Women might be the most obvious victims of domestic violence, but last week at the groundbreaking of the Family Violence Prevention Fund's international center in San Francisco, I was reminded that violence in the home can influence the lives of men and women alike.
The event featured impressive guests like Speaker Nancy Pelosi and UN Goodwill Ambassador Nicole Kidman, but the words of accomplished baseball manager Joe Torre unexpectedly had the most impact on me. Sharing his personal experience with domestic violence — his father abused his mother — Joe opened up about his motivation for starting his own foundation against family violence called Safe at Home. Noting that the issue of family violence is sometimes dismissed as a "women's issue," Joe said: "When men talk about it people's ears perk up."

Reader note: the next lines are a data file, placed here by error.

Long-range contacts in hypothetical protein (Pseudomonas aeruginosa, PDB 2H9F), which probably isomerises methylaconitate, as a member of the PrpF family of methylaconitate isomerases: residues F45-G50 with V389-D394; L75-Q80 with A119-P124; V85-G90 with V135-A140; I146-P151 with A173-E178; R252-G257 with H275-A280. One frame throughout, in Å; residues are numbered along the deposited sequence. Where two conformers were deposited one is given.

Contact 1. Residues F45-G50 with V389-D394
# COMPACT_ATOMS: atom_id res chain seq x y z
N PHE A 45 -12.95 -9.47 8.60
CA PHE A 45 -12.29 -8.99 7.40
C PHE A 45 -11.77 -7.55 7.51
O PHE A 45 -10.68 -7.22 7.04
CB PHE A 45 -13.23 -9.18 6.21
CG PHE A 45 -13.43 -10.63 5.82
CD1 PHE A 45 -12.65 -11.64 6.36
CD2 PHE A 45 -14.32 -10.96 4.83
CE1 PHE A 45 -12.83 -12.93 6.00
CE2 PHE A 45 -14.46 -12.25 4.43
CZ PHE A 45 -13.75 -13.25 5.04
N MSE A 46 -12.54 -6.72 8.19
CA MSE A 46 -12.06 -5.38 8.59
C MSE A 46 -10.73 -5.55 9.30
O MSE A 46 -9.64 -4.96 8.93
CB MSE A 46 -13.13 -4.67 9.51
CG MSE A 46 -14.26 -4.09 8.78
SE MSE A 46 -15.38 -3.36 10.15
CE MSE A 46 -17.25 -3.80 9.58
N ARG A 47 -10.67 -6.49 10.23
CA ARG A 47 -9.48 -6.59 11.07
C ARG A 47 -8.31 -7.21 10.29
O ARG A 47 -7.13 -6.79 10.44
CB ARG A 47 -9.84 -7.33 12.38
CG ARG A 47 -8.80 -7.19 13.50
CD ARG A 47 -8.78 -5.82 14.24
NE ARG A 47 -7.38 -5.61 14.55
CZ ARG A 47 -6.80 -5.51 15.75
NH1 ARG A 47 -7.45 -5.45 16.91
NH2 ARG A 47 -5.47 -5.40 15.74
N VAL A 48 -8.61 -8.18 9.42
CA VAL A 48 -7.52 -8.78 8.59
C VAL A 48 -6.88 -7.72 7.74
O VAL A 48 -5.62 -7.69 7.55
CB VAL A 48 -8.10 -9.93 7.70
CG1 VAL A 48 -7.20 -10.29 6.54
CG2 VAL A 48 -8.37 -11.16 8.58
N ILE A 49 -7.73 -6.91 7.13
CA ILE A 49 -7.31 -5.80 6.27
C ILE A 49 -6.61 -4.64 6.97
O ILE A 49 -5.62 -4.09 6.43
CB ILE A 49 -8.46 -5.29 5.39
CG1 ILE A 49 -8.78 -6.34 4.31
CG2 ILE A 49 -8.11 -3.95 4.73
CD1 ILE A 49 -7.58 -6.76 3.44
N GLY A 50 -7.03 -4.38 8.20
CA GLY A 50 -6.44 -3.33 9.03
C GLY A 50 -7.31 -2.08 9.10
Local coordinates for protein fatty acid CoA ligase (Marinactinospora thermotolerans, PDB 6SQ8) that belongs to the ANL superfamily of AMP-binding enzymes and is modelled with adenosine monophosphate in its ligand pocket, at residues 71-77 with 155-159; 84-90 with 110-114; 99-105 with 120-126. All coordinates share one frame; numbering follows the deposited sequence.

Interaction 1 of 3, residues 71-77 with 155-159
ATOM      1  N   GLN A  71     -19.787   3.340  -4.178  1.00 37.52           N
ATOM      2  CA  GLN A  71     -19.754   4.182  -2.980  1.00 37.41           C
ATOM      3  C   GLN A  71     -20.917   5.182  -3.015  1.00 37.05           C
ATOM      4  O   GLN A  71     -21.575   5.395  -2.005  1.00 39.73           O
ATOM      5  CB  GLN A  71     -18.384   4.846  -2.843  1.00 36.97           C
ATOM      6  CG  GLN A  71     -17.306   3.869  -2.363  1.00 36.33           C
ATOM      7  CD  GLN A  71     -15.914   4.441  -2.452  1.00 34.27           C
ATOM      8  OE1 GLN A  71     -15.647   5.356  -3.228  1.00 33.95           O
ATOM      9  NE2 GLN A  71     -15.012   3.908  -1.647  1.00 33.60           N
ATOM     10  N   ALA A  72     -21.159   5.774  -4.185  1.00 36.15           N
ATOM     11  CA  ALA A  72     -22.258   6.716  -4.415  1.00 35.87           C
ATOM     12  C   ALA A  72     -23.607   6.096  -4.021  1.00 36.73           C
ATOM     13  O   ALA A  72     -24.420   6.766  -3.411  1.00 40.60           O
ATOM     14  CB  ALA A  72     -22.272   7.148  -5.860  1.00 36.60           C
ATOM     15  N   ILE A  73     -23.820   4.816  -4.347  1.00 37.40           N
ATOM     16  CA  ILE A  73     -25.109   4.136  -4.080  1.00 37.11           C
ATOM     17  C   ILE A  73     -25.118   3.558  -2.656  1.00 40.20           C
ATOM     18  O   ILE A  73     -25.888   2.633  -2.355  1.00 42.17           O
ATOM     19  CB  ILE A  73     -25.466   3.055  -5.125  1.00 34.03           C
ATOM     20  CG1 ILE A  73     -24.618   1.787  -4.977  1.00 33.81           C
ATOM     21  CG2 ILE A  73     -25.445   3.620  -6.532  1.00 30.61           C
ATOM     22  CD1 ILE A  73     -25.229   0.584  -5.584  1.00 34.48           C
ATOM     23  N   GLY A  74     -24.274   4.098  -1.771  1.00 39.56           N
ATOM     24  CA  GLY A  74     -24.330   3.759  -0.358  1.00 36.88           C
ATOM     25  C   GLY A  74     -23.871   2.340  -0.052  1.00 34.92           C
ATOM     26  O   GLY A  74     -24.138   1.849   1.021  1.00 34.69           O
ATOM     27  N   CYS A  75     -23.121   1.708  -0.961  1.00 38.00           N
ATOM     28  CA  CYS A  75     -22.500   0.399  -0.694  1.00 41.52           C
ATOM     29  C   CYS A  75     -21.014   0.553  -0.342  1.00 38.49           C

Joe, who kept his experience to himself most of his life, now operates safe places in schools for young students to go and talk to each other or to trained professionals about problems at home. They're called "Margaret's Place" after his mother Margaret. Joe said that besides baseball, his mission to help children — boys and girls — work through negative experiences at home has defined his life. Do you think society would pay more attention to family violence if more men spoke up?